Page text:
“Every Latin American nation holds something that you cannot find anywhere else in the world. We have something to be proud of here, but we’re losing it because we’re not paying attention to it,” Fadul explains. “Our main purpose at Diacá is to put value back into nature and show our guests how lucky we are to be in Guatemala.”
The tasting menu, 'Agriculturio', features the farmers and regions of every ingredient served

3. Green-fingered friends

“When you talk to Ecuadorians, Peruvians or Brazilians, they know so much about their country and what grows there. Agriculture takes up such a large part of Guatemalan life – it’s something that we should all know about,” emphasises Fadul.

Latin America boasts some of the world’s most biodiverse countries. “Most people think corn only comes in four types: red, white, yellow and black. But beyond the colours, there are 22 different varieties in Guatemala. And did you know that tomatoes originally come from Latin America, not Italy?”

Not only does Diacá source its ingredients exclusively from Guatemala, but Fadul goes the extra mile to celebrate the field-kitchen relationship. Through her magazine, UPMILH, Fadul educates her guests about the unseen work behind every dish. “Our diners can read about a specific producer, about their family and their farm,” she explains. The latest edition of UPMILH takes readers into the lives of the Ojer Gonzales family, whose business revolves around the cultivation of maíz criollo (white corn).

The restaurant’s tasting menu, aptly entitled ‘Agriculturio’, further demonstrates the lengths to which Diacá goes to hero Guatemalan farming. A map of the country proudly illustrates that produce comes from 15 of the country’s 23 regions, while the centre pages include an alphabetised index of every ingredient used and the farm in which it is grown.
The recent edition of UPMILH describes the work behind the production of Guatemalan corn

4. Searching for deeper meaning

“When I eat, I feel like I’m a movie – images flash quickly across my mind. To me, a tomato doesn’t just taste like a tomato, but it has so many flavours. I’ve always had a connection with food and can use it to express what I really feel,” reflects Fadul.

The chef has always felt this innate understanding of food and flavours, which she has channelled throughout her culinary career into unusual – yet highly successful – combinations. “I remember when I started the company, I had the idea to put fish with white chocolate and rosemary. All the chefs thought it would be so strange, but I knew it was going to be fantastic,” remembers Fadul.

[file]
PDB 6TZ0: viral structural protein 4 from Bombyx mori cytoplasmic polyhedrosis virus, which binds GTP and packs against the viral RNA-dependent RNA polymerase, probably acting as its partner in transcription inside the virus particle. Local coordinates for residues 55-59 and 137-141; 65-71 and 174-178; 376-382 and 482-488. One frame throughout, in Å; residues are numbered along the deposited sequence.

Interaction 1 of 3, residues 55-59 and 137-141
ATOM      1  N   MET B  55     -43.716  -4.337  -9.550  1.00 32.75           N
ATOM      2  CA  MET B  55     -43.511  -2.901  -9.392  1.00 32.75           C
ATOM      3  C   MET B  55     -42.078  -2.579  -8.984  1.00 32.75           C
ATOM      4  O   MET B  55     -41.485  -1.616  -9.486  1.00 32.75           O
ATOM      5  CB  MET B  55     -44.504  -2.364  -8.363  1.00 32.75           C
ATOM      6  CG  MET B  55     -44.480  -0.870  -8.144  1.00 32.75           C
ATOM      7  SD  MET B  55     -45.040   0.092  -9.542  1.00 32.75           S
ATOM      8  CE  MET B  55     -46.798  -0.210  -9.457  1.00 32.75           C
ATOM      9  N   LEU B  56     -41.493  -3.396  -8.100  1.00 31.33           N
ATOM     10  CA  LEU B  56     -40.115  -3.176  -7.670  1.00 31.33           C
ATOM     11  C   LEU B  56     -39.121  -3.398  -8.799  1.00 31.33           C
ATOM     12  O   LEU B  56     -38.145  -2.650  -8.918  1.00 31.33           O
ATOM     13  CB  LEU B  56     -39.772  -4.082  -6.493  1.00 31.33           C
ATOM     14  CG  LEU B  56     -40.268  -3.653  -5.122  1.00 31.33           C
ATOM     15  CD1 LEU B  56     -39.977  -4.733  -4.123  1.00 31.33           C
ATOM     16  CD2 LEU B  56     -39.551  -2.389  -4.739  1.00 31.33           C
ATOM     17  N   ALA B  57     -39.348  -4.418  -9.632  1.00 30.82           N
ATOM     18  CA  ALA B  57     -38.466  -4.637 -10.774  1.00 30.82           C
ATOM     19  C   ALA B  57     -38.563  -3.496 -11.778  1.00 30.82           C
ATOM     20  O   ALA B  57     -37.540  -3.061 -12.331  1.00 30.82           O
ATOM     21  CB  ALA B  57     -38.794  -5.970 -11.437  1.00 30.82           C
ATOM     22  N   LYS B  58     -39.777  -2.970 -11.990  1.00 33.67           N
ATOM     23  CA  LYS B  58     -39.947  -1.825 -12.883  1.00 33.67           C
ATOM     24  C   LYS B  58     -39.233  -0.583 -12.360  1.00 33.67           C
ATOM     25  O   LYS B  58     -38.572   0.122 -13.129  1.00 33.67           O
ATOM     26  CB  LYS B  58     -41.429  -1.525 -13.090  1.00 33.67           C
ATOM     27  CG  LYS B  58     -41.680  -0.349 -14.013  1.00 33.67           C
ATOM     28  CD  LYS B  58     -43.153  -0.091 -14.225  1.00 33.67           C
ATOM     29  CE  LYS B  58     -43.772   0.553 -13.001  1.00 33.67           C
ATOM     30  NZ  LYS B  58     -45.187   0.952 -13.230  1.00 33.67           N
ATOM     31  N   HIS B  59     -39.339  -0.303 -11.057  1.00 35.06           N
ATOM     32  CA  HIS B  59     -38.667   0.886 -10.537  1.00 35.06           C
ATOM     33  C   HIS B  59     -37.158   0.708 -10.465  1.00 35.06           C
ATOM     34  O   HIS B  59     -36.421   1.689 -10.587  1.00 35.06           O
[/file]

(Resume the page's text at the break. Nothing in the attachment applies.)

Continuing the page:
The ‘Agriculturio’ menu remains testament to her boundless creativity, featuring the likes of creamy rambutan with anacates (a Guatemalan variety of chanterelles), served with soft garlic whipped cream and chamomile; and a tortilla topped with peanut toffee, breaded fish and spirulina.
Fadul shares her passion for Guatemalan produce and the natural world with her team

For Diacá’s chef, these experiments are not just about the eccentric flavours, but are mimetic of a deeper symbiotic relationship between food and the natural world. Fadul encourages her team to take a similar, holistic approach to food while cooking at the restaurant.

“It’s not like I have a superpower!” she laughs. “Anyone can do it, but you do have to train your brain. I try to get everyone – from my team to my guests – to feel food and nature the way I do. It’s a connection. And a conversation that we all need to keep having.”

The Flor de Caña Sustainable Restaurant Award was open to all venues on the Latin America’s 50 Best Restaurants 2022 list by self-nomination and is independently assessed by the Sustainable Restaurant Association, the world’s leading F&B sustainability programme and 50 Best’s Sustainability Audit Partner.

The list of Latin America’s 50 Best Restaurants 2022, sponsored by S.Pellegrino & Acqua Panna, was announced on Tuesday 15th November. Follow us on Instagram, like us on Facebook, find us on Twitter, tag #LatAm50Best and subscribe to our YouTube channel for the latest news.